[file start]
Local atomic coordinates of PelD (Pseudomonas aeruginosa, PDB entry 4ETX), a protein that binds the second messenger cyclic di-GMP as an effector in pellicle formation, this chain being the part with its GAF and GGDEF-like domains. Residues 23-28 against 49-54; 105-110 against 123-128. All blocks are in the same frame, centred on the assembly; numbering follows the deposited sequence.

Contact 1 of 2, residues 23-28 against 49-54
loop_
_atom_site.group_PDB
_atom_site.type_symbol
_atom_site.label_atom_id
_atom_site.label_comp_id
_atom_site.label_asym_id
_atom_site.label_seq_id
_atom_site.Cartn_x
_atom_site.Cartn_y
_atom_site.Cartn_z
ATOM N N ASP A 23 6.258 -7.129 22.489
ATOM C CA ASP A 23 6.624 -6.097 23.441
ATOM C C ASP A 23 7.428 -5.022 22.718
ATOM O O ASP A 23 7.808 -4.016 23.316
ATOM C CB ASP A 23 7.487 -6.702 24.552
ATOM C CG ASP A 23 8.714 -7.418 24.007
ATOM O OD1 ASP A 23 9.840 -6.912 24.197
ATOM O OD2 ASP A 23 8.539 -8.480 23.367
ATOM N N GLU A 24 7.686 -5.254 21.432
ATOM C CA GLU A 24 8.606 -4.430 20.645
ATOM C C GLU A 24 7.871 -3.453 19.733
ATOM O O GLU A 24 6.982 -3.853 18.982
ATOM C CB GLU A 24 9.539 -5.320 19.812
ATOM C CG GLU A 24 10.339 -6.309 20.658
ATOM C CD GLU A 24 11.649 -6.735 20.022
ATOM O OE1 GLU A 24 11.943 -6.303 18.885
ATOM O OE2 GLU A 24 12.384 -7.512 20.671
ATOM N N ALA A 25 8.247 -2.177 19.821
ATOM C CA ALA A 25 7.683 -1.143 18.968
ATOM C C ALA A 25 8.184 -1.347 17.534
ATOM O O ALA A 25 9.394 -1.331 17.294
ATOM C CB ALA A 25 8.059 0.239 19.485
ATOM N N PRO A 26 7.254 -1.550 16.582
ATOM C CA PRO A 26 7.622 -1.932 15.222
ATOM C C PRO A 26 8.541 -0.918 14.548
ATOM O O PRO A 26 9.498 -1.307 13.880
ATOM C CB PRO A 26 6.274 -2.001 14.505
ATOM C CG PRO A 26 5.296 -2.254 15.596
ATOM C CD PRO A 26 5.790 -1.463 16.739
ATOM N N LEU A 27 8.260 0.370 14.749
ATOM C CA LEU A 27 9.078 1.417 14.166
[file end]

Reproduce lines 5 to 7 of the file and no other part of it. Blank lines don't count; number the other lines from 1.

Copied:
_atom_site.type_symbol
_atom_site.label_atom_id
_atom_site.label_comp_id